Meanwhile, I live vicariously through conversations with my brother who still resides there and the memories of parents and grandparents and relatives that speak of the days of gatherings with a unique mix of culture, food and terrain that made Lebanon the place I loved and love in my imagination.

Photo by Brian Dento, NYT, Aug. 5, 2021
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My Muse

“The muses in Greek mythology  were the goddesses of the fine and performing arts. The word derives from the Greek ‘Mousa’, which translates to ‘thinking in silence’. The Greeks saw their muse as embodied spirit goddesses.”

Father sat on an antique, curved wood bistro chair… a remnant from his childhood home. A green satin pillow covered the worn-out canvas seat. He sat at a small desk in the bedroom, cluttered with newspaper clippings, books and piles of paper. This was his chair and desk. It was a sanctified space, not to be touched, not even one paper or clip removed. He would face the window to catch every ray of natural light as the pen he held between his fingers wrote words that ran into sentences sprawled across thin sheets of paper. Sometimes he would stop to rub his ink-stained fingers, which matched the ink stains on his shirt pocket, raise a fist to his lips as though contemplating a thought, only to put his head down again to produce another stream of words. Then there were times when he would stare out of the window as though he was in a trance waiting for a divine spirit to nudge him, inspire him, get him to “think in silence” about words and ideas that came to fruition from his own thoughts.

If I happened to mention a coffee break, he would smile and let out a little chuckle. Sometimes he would take his coffee at his desk, but most times he would take the break saying his “Muse would wait.” I never really understood that. Dad was an individual who maintained an awareness of the environment beyond the level of most people. I’d like to think that father found stories in what he saw, what he heard, experienced and imagined. I’d like to think that neither the chair nor the desk had an extraordinary ability to summon the “Musa” (Muse) for his stories and writings. Yet, once he put his butt in the chair, his “Muse” magically summoned the creative juices to flow as a lamp summons a genie.

If it were really that simple, of course, everyone who wanted to write or create would simply do it. But my Muse has a life of her own. She comes from the spirit of my generation and generations past. She comes from the moments I live. She comes from tangled dreams I have at night, or from a film or documentary I watch. She comes from the lady walking her dog, the homeless person who mumbles utter nonsense rummaging through trash. She comes from the book I read, from a lecture I hear, a feeling I experience when visiting family,  my homeland or town, from the food I eat, or that extra glass of wine I drink. She runs through me like an electric current that thrashes my thoughts.

Anything can be a source for my writing.  It may be a fragment of a conversation, the way the light falls through trees, a breeze that picks up a scent, how a wine tastes or the feel of fabric on my fingers. I use my senses to absorb information, both passively and actively.  I’m not an eavesdropper but often I’ll direct my ear backwards and listen and jot down notes on a conversation that I am hearing behind me, or I may be talking with a friend and catching sight of a child at play. Whether or not I am consciously aware, as a writer I’m taking in what happens around me, and my Muse suspends all judgment and expectation and allows the creativity to flow at any time. Until recently.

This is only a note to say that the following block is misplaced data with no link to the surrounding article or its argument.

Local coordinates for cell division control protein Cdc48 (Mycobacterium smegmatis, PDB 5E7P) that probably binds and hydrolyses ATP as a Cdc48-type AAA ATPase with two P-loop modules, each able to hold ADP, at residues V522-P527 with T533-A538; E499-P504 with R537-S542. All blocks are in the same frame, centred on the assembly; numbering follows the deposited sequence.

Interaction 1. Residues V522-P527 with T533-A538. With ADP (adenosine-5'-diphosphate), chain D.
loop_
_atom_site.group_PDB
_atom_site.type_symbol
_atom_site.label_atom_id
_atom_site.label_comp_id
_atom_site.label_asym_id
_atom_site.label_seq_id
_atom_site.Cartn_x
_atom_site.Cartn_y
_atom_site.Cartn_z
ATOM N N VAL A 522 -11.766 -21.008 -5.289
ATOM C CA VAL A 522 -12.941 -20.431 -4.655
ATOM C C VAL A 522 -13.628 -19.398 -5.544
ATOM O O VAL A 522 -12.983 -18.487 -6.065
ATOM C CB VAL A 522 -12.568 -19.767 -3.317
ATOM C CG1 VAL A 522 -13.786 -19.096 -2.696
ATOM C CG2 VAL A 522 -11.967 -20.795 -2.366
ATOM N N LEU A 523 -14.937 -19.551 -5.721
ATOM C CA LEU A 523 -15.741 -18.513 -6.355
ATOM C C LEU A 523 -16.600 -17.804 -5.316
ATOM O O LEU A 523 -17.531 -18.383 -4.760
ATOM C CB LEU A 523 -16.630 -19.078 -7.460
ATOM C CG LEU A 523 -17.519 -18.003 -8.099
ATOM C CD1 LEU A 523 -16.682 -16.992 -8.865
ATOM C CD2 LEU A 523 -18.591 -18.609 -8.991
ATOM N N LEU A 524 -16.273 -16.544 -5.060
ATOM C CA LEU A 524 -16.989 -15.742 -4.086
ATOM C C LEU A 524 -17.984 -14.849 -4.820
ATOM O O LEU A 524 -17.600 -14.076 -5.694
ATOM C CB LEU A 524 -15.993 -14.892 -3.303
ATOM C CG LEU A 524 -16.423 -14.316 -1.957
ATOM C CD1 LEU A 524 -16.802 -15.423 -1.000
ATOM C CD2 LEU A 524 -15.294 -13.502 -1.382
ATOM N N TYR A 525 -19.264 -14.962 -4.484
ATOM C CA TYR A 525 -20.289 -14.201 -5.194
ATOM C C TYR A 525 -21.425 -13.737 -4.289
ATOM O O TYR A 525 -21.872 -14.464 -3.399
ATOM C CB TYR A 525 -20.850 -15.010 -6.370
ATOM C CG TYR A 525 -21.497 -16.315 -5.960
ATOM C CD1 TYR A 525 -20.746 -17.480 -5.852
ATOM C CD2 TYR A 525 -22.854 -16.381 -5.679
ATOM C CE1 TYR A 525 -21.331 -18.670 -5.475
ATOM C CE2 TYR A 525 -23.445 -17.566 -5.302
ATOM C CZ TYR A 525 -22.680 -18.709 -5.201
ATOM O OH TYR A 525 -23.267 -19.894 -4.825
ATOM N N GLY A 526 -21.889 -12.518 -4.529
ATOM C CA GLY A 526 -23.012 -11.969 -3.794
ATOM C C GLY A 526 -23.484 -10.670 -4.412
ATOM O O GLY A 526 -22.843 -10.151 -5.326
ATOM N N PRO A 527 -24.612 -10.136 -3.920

I’ve lost my Muse, and I’ve made her vanish because my Muse came to me at the worst possible times. She arrived when I couldn’t possibly listen to her because my world would fall apart if I didn’t finish the big work project/get another hour of sleep/annotate the notes for a meeting right then. She arrived late at night when I was tired and cranky and I didn’t care about her amazing creative insights. She came to me just as I was biting into a grab-and-go croissant. She arrived with crumbs still falling down my chin while I burned my palate on a sip of steaming coffee…because the Muse had a brilliant idea for me that couldn’t wait. The Muse expected me to drop everything and listen to her inspirational comments. So, I lost track of her because I’m a grown person with a bunch of things I must attend to that do not allow me the perfect time to put my butt in a chair and write.

My sister reminds me there is no perfect time. “Perfectionism hampers creativity,” she says. “Learn from dad. He never waited for the perfect moment. He wrote because he wanted to write despite everything. Remember, life is messy. Creativity is messy. Write when your muse is acting up, and you must do it when you’re cranky, and you must do it when you’re busy.”

I don’t have a magical chair and desk. I don’t write in a trance or a sacred space. I write in the car stuck in traffic. I write in the dentist’s waiting room. I write on a pharmacy receipt, at the market shopping for fruit, I write on the back of my hand. I write in the back of my mind. I write in the splinters of time I can find amid my obligations. I write in the early hours of the morning and much as I would like to go back to sleep, my thoughts begin to whirl and spin out of control as fragments of my world break the silence inside my head like an ecstatic dance. “She’s back,” I say. “My MUSE is back!” And I give in to her.

“When the muse comes, you must go with her, and let her take you far.” (Yerbar)